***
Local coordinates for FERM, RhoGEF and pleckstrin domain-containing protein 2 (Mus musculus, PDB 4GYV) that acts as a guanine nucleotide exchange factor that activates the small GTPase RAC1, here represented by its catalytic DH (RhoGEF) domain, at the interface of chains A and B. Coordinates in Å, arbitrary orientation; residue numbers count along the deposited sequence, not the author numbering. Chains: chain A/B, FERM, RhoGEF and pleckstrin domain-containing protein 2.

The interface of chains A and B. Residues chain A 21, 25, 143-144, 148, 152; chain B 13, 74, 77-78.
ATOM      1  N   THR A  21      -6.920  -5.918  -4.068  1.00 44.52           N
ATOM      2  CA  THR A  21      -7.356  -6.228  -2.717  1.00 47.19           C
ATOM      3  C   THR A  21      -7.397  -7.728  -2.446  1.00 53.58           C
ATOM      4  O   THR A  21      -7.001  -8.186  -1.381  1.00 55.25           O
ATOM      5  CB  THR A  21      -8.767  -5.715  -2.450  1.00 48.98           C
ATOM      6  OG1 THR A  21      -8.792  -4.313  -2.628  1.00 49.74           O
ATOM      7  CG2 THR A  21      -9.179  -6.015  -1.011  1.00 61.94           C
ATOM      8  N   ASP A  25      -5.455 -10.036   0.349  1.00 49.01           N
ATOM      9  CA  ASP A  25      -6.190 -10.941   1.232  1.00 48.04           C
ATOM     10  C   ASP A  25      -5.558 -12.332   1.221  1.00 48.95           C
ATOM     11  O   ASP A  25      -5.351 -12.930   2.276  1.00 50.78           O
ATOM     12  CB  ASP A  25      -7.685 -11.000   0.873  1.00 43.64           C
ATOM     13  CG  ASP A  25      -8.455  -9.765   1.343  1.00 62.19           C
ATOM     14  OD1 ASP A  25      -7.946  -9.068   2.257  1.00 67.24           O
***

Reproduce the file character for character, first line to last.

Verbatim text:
Local coordinates for FERM, RhoGEF and pleckstrin domain-containing protein 2 (Mus musculus, PDB 4GYV) that acts as a guanine nucleotide exchange factor that activates the small GTPase RAC1, here represented by its catalytic DH (RhoGEF) domain, at the interface of chains A and B. Coordinates in Å, arbitrary orientation; residue numbers count along the deposited sequence, not the author numbering. Chains: chain A/B, FERM, RhoGEF and pleckstrin domain-containing protein 2.

The interface of chains A and B. Residues chain A 21, 25, 143-144, 148, 152; chain B 13, 74, 77-78.
ATOM      1  N   THR A  21      -6.920  -5.918  -4.068  1.00 44.52           N
ATOM      2  CA  THR A  21      -7.356  -6.228  -2.717  1.00 47.19           C
ATOM      3  C   THR A  21      -7.397  -7.728  -2.446  1.00 53.58           C
ATOM      4  O   THR A  21      -7.001  -8.186  -1.381  1.00 55.25           O
ATOM      5  CB  THR A  21      -8.767  -5.715  -2.450  1.00 48.98           C
ATOM      6  OG1 THR A  21      -8.792  -4.313  -2.628  1.00 49.74           O
ATOM      7  CG2 THR A  21      -9.179  -6.015  -1.011  1.00 61.94           C
ATOM      8  N   ASP A  25      -5.455 -10.036   0.349  1.00 49.01           N
ATOM      9  CA  ASP A  25      -6.190 -10.941   1.232  1.00 48.04           C
ATOM     10  C   ASP A  25      -5.558 -12.332   1.221  1.00 48.95           C
ATOM     11  O   ASP A  25      -5.351 -12.930   2.276  1.00 50.78           O
ATOM     12  CB  ASP A  25      -7.685 -11.000   0.873  1.00 43.64           C
ATOM     13  CG  ASP A  25      -8.455  -9.765   1.343  1.00 62.19           C
ATOM     14  OD1 ASP A  25      -7.946  -9.068   2.257  1.00 67.24           O